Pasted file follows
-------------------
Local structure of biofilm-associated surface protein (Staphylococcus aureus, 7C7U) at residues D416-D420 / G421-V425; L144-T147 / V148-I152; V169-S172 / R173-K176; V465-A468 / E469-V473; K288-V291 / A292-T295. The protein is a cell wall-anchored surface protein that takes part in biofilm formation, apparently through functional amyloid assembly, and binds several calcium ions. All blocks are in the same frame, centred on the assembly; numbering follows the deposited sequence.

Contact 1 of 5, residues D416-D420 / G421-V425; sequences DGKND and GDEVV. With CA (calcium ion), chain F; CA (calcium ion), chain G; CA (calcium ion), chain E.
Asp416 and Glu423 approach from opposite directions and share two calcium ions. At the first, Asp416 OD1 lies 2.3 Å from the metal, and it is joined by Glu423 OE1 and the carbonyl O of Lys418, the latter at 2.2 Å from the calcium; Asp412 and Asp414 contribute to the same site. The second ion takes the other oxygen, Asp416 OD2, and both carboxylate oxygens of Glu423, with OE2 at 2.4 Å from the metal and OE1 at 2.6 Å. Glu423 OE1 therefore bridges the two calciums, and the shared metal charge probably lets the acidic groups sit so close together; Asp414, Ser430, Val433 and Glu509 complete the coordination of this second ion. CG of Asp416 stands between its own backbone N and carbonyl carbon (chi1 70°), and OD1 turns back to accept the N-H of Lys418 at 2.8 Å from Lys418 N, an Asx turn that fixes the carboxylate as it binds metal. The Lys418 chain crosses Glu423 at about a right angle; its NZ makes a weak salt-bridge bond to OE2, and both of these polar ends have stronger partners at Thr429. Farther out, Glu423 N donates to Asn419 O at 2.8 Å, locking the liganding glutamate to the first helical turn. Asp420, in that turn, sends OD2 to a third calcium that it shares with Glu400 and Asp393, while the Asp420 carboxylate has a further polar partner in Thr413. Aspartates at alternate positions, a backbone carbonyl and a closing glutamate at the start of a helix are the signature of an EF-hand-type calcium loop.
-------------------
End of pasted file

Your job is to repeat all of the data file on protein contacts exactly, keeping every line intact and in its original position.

Local structure of biofilm-associated surface protein (Staphylococcus aureus, 7C7U) at residues D416-D420 / G421-V425; L144-T147 / V148-I152; V169-S172 / R173-K176; V465-A468 / E469-V473; K288-V291 / A292-T295. The protein is a cell wall-anchored surface protein that takes part in biofilm formation, apparently through functional amyloid assembly, and binds several calcium ions. All blocks are in the same frame, centred on the assembly; numbering follows the deposited sequence.

Contact 1 of 5, residues D416-D420 / G421-V425; sequences DGKND and GDEVV. With CA (calcium ion), chain F; CA (calcium ion), chain G; CA (calcium ion), chain E.
Asp416 and Glu423 approach from opposite directions and share two calcium ions. At the first, Asp416 OD1 lies 2.3 Å from the metal, and it is joined by Glu423 OE1 and the carbonyl O of Lys418, the latter at 2.2 Å from the calcium; Asp412 and Asp414 contribute to the same site. The second ion takes the other oxygen, Asp416 OD2, and both carboxylate oxygens of Glu423, with OE2 at 2.4 Å from the metal and OE1 at 2.6 Å. Glu423 OE1 therefore bridges the two calciums, and the shared metal charge probably lets the acidic groups sit so close together; Asp414, Ser430, Val433 and Glu509 complete the coordination of this second ion. CG of Asp416 stands between its own backbone N and carbonyl carbon (chi1 70°), and OD1 turns back to accept the N-H of Lys418 at 2.8 Å from Lys418 N, an Asx turn that fixes the carboxylate as it binds metal. The Lys418 chain crosses Glu423 at about a right angle; its NZ makes a weak salt-bridge bond to OE2, and both of these polar ends have stronger partners at Thr429. Farther out, Glu423 N donates to Asn419 O at 2.8 Å, locking the liganding glutamate to the first helical turn. Asp420, in that turn, sends OD2 to a third calcium that it shares with Glu400 and Asp393, while the Asp420 carboxylate has a further polar partner in Thr413. Aspartates at alternate positions, a backbone carbonyl and a closing glutamate at the start of a helix are the signature of an EF-hand-type calcium loop.